A strange, weird, and wholly wonderful Hebrew novel that was translated into English and received a fair deal of critical acclaim. TOR, the fantasy publishing powerhouse, published it and a number of award winning fantasy authors praised it. The World of the End novel about the afterlife in which a man named Ben searches for long-lost wife. In the eternal afterlife, everyone who’s ever lived exists, but finding someone specific is nearly an impossible task. But it’s a quest that Ben sets upon himself to take up, even if it takes an eternity to do so. But things are not so simple, the afterlife is not what it seems to be, and it turns out, Ben's wife just still might be alive.It’s the story of the end that just turns out to be the beginning...where death is not the end of the mysteries, but rather, the beginning of even greater mysteries to solve. This twisty novel sets out with a simple plot and uncomplicated premise, but becomes anything but once you get into it. It’s also an interesting look into Hebrew mythology, offering a unique perspective of the world as seen through the Hebrew culture (this being written by an Israeli author).The World of the End is all in all a strange yet remarkably deep novel that requires some effort to push into, but the rewards are worth the effort. It’s a love story, an ode to a love story, a detective story, a whodunit, and adventure, a fantasy tale,  a story about the afterlife, and a book about finding lost things. Yet at the core, it’s the story about a man who will do anything to find and reunite with his wife. Don’t pass up this unforgettable novel. The story and characters will stay with you long after you finish the last page. It’s an awesome blend of fantasy, adventure, mystery, and a sweetly compelling romantic tale to boot.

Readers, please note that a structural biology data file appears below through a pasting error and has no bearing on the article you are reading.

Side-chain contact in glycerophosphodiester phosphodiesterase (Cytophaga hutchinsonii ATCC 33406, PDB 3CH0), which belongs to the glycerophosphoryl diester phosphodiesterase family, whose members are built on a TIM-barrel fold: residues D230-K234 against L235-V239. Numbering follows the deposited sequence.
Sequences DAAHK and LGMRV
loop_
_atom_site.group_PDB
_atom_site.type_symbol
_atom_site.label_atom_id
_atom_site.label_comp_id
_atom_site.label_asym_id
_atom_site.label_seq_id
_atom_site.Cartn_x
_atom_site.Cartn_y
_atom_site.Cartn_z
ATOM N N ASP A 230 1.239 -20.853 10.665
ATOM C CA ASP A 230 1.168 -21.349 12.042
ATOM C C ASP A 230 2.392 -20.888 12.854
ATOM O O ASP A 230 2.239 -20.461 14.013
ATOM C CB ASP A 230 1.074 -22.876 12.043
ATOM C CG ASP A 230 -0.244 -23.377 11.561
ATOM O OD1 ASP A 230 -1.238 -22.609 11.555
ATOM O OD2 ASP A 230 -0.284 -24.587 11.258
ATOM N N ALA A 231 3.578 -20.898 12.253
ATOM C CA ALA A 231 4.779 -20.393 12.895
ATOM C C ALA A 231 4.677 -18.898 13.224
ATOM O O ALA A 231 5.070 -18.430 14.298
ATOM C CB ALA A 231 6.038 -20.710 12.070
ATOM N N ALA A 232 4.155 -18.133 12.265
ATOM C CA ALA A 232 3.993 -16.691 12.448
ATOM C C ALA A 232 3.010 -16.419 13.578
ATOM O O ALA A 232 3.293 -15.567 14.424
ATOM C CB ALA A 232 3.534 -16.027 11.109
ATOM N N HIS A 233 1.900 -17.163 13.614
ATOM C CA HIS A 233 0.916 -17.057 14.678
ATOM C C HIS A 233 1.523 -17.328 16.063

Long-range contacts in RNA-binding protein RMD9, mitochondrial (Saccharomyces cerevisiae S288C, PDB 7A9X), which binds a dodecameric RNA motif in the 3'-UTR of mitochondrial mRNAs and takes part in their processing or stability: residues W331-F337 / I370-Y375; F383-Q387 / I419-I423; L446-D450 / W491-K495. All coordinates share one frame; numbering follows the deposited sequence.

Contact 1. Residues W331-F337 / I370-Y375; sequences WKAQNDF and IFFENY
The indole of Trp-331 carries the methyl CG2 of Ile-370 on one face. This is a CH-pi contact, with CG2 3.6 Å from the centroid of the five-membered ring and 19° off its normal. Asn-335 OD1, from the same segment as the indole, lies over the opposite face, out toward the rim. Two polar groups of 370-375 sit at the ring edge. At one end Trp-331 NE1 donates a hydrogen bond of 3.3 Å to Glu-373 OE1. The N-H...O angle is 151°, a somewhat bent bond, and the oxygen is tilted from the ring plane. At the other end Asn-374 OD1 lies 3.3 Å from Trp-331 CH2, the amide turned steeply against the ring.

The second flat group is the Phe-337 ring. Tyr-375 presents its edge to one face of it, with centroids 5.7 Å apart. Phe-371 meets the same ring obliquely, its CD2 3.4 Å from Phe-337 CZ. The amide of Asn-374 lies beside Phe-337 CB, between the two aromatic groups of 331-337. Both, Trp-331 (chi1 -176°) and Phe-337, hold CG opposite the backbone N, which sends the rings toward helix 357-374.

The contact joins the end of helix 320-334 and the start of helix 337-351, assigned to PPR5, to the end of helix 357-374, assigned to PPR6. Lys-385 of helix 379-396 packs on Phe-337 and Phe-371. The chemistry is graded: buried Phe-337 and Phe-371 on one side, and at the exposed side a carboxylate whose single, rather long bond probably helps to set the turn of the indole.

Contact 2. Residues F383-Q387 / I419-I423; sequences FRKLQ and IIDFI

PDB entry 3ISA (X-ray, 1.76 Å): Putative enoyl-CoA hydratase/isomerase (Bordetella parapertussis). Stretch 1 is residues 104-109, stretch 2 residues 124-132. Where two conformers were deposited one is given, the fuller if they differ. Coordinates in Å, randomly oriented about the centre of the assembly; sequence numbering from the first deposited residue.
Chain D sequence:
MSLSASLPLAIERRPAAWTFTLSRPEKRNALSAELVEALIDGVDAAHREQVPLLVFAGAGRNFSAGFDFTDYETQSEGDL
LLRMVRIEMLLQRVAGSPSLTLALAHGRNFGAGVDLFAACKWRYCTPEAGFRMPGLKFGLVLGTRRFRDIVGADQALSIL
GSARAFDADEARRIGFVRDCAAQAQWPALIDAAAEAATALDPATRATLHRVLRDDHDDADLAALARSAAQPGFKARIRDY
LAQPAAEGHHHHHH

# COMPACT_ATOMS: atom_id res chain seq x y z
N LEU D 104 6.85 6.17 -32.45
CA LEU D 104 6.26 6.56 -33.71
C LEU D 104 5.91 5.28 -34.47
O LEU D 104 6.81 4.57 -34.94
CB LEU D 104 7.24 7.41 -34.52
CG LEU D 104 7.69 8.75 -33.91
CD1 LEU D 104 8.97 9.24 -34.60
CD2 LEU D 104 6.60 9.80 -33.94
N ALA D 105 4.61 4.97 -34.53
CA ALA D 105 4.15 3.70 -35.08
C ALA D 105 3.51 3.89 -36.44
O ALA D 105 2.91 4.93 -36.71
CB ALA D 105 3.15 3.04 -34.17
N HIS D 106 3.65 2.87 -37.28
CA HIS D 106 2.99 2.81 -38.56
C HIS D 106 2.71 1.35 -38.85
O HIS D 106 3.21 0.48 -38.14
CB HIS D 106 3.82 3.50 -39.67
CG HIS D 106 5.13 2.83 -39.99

A re-imagined version of the Indian classic poem, The Ramayana, The Prince of Ayodhya is a lush tale full of imaginative settings, enticing characters, and captivating landscapes. It brings elements of the epic poem into that of a modern fantasy tale.It’s an easily accessible story for those who are not familiar with the heaps of great Indian literature and can be enjoyed by anyone who wants to lose themselves in a fantastical fantasy world set in an an Indian landscape and teeming with Indian mythology and culture.If you've never been exposed to the wider world of Indian literature, you are missing out indeed as this ancient land has an illustrious literary movement that's spans hundreds -- even thousands -- of years.Prince of Ayodhya is an easily digestible  means of experiencing the richness of Indian mythology. There’s a landscape steeped in magic. Check. There’s swashbuckling adventure. Check. There’s larger than life heroes and monstrous villains. Check. There's an epic quest and a cast of heroes. Check. The Prince of Ayaodhya brings the exotic and rich Indian stories – if you dream of magical landscapes  somewhat reminiscent of A Thousand and One Nights, this is a great (and enjoyable) book that will give you a solid taste of Indian folklore.